Can I patent a song, poem, slogan, idea, etc.?
No. A copyright is the appropriate form of protection for works of authorship. You need not register your work of authorship until you need to enforce your copyright, which is created automatically. You can register your work at the web site of the U.S. Copyright Office. A copyright cannot be used to protect titles, names, short phrases, slogans, ideas, procedures, methods, systems, processes, concepts, principles, discoveries, devices, standard calendars, height and weight charts, tape measures and rulers, or lists or tables taken from public documents or other common sources. Learn more about which form of intellectual property protection is best for your creation by reading my Inventor's Guide.http://www.webpatent.com/content/answers.htm#auth
Q: How can I protect a slogan?
A: Let me repeat a well known quotation (or slogan?) and say "It ain't easy."
First, slogans, no matter how clever or how original, are not considered to embody sufficient original authorship for copyright protection. The U.S. Copyright Office will bounce your application.
Note that the U.S. Copyright Office does not judge the merit of someone's work. It can be a mediocre painting or a tedious article, or even a lousy poem, and it will be registered (provided of course that the required information is provided, on the correct lines).
In refusing to register slogans, the Copyright Office is not passing judgment on the merit of the slogan, but on the nature of the work as a mere slogan. The sufficient authorship requirement goes at least in part to policy as to what, and what not, can be held away from the public domain.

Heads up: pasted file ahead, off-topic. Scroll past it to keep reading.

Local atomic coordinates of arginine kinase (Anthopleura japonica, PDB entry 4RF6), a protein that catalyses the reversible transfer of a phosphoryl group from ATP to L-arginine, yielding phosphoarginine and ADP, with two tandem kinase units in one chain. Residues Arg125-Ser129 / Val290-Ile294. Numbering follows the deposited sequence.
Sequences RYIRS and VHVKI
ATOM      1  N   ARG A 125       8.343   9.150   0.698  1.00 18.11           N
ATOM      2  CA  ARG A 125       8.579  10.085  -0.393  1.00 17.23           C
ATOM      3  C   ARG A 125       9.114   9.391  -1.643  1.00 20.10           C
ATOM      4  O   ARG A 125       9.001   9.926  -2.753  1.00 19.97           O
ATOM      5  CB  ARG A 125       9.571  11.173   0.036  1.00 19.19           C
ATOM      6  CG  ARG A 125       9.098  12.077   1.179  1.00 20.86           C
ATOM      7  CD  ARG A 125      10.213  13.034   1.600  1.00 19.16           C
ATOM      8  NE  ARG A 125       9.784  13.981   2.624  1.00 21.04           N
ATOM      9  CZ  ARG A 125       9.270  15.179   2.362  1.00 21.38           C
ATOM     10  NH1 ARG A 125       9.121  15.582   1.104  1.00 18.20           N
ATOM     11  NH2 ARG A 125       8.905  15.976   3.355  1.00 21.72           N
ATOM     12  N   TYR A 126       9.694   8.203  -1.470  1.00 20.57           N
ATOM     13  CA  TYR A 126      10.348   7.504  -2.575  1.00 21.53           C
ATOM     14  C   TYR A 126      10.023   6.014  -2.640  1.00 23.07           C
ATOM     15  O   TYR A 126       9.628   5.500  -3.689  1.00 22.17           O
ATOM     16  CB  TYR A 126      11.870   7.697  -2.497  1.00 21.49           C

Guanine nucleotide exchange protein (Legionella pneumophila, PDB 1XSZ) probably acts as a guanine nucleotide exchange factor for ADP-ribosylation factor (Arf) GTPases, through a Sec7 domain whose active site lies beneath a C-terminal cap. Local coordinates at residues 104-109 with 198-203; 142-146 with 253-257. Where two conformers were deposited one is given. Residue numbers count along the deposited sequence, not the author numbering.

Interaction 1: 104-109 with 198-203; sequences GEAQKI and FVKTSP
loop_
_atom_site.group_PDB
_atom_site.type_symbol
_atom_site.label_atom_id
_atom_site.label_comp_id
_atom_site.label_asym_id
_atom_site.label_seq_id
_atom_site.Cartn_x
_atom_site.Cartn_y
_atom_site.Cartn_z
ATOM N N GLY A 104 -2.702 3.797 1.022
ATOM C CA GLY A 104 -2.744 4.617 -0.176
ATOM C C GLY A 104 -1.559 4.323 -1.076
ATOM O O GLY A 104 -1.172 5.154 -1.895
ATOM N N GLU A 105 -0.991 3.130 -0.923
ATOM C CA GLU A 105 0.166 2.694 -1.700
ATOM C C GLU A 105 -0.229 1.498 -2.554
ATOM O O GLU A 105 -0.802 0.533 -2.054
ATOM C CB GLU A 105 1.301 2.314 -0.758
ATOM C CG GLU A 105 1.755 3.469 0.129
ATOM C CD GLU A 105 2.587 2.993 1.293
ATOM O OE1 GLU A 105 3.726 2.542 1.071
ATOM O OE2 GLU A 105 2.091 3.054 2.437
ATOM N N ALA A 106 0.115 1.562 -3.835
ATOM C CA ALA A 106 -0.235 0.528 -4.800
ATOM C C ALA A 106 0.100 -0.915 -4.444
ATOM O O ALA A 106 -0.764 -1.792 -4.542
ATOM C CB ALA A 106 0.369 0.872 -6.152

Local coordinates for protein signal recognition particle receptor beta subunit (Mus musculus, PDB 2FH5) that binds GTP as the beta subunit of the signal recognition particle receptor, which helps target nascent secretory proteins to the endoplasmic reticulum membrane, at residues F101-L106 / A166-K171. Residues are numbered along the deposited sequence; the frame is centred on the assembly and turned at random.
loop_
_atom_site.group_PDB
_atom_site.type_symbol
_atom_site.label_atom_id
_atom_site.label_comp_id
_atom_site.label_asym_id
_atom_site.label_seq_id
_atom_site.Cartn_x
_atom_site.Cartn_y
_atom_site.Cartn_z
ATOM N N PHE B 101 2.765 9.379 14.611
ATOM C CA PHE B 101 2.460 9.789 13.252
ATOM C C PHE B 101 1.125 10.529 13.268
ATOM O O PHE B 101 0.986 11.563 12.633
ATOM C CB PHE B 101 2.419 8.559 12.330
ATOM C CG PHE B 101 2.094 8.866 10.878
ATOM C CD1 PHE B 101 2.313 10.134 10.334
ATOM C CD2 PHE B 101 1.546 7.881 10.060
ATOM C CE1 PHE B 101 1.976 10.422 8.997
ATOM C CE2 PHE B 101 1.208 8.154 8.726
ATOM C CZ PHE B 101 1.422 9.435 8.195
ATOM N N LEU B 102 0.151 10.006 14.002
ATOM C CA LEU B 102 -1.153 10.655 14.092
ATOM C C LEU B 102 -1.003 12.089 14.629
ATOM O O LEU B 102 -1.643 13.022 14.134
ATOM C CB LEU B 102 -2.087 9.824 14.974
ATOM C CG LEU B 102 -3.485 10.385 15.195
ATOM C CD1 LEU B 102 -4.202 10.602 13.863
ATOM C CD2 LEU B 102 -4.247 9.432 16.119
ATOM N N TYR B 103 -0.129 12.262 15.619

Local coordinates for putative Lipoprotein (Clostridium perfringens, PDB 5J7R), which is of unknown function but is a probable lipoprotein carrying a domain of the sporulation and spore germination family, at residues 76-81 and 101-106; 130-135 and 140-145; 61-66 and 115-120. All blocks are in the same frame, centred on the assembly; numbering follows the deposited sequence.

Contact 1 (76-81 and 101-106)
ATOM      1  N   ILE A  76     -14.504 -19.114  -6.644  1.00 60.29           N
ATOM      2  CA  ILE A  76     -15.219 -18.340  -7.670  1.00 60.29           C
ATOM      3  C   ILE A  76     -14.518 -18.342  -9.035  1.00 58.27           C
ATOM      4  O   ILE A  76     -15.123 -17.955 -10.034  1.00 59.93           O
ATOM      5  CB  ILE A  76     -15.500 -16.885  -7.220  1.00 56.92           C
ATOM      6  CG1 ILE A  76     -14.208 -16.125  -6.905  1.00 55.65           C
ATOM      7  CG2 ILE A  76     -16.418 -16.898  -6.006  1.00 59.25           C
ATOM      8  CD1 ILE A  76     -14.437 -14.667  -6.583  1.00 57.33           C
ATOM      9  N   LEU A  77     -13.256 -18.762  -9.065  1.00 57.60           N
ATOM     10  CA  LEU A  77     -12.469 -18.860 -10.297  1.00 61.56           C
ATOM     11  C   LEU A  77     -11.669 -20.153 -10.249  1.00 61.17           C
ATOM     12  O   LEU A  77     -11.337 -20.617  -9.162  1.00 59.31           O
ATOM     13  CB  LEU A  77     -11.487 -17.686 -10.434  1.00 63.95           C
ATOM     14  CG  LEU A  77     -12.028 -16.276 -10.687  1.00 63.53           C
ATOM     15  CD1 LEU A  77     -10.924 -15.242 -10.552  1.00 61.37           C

Second, a number of years ago it became trendy to place a trademark right up on the front of the product. My best guess is that the trend started with the little alligators. The little alligators were shown on the pockets of the shirts. Since the little alligators told everyone that you were wearing an upscale (expensive) brand, the alligators drove sales. The other manufacturers began adding their brand names to the front, and that drove sales too. Then even the off-brand brands came to the front, but that gets to a different story.
Well since putting the brand name on the front was now conventional, some folks successfully protected their slogans under trademark law, by selling t-shirts etc. with the slogan on the front and a prominent "TM" symbol.
This practice went on for quite a long time before the USPTO started clamping down on it. It still can be done, but not as easy as just slapping it on the front of a t-shirt or whatever. In fact, if a t-shirt front is your use specimen, registration will be undoubtedly be refused as merely ornamental use.
In addition, although trademark law does not require original authorship, common slogans and common symbols are excluded from trademark protection even if you establish appropriate trademark use.http://www.noreklaw.com/slogans.htm